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Enlarged Prostate (BPH)

Benign prostatic hyperplasia (BPH) is a common condition in men caused by the non-cancerous enlargement of the prostate gland. The prostate is a walnut-shaped gland that surrounds the urethra at the neck of the bladder, in front of the rectum. The main function of the prostate is to supply fluid for the semen.  As men get older, the prostate enlarges and can squeeze down on the urethra, causing lower urinary tract symptoms (LUTS) associated with BPH where men have difficulty urinating. 


  • A slow or weak urinary stream
  • The need to empty the bladder frequently, especially at night
  • Difficulty starting the flow of urine
  • A feeling that the bladder does not completely empty, even after urinating
  • Dribbling after urinating
  • Inability to hold the urine once the urge to urinate begins
  • Having to strain or push to force urination.

In extreme cases, you might not be able to urinate at all. This is an emergency that requires prompt attention.


  • Increasing age is the leading cause. More than half of men age 50 and older and 90% of men age 80 and older have BPH.
  • Family history of BPH
  • Obesity
  • Diets high in fat and animal meat intake
  • Physical inactivity


Our expert health care providers will take an in-depth health history and perform a physical exam that includes checking your prostate via a digital rectal exam (DRE). Other tests may be ordered, but are not always necessary for the initial evaluation. These include:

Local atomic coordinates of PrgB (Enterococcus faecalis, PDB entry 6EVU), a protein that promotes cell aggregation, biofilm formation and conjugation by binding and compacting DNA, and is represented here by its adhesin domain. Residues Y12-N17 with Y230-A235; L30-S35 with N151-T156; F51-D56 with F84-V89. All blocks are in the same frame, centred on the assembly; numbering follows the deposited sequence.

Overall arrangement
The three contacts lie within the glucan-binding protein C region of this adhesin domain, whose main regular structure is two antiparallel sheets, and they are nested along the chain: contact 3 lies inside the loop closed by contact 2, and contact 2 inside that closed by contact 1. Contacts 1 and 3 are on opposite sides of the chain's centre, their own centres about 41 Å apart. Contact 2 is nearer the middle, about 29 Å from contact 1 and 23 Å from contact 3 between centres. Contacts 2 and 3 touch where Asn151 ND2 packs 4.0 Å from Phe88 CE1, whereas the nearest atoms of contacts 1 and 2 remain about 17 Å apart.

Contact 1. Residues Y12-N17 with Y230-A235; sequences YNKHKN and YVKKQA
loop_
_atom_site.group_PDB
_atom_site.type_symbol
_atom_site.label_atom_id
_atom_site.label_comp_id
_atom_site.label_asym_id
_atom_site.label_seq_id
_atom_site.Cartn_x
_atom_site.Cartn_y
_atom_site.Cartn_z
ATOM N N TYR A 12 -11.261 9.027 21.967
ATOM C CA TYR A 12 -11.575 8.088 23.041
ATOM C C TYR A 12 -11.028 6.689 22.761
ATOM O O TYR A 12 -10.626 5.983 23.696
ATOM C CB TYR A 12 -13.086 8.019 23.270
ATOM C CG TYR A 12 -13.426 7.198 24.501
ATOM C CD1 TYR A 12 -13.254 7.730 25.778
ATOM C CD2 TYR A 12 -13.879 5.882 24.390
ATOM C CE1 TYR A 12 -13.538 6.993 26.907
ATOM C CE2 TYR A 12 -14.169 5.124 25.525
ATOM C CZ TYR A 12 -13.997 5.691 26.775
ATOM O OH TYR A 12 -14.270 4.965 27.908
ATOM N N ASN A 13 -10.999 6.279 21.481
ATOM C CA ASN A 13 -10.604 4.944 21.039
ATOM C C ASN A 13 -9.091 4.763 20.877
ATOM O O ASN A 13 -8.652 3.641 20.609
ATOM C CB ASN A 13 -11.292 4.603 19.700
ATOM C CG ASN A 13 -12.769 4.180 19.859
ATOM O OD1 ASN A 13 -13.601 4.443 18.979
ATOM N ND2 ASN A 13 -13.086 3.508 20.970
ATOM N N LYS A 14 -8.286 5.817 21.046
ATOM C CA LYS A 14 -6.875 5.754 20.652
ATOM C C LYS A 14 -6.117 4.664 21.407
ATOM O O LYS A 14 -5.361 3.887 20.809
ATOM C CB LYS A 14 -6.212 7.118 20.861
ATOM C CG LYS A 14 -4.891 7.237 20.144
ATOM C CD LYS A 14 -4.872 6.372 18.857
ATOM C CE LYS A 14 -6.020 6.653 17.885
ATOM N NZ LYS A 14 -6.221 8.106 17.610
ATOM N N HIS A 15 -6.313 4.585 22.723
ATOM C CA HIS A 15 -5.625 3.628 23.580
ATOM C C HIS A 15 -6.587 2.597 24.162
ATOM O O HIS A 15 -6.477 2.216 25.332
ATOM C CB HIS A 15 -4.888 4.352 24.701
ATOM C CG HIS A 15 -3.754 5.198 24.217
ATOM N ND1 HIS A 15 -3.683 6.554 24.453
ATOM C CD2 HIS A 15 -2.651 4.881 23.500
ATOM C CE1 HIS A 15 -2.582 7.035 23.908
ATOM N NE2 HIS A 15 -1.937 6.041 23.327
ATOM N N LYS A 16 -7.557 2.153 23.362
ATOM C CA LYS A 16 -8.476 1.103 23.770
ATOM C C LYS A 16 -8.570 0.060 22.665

• Prostate Specific Antigen (PSA) -  a blood test to screen for prostate cancer
  • Urine collection – to test for infection or to screen for bladder cancer
  • A post-void residual volume (PVR)- measures the amount of urine left in the bladder after urinating
  • Urine flow study (urolflowmetry)- measures how fast urine flows while urinating
  • Cystoscopy -  a small flexible scope that is passed through the penis to look in the urethra and/or bladder to determine if there is evidence of urethral prostate enlargement
  • Urodynamic pressure-flow study -  tests the pressures inside the bladder during urination
  • Ultrasound of the kidney or the prostate – to view the enlargement and ensure urine kidneys are not being affected by blockage.


The treatment for BPH depends on the severity of symptoms. Sometimes it is as simple as making lifestyle changes. If medicine is needed, your provider may prescribe medicine that helps relax the smooth muscles of urethra or shrink the prostate to improve your symptoms.  When medicine is not enough, surgery may be an option. Please speak with your provider to determine the correct therapy for you.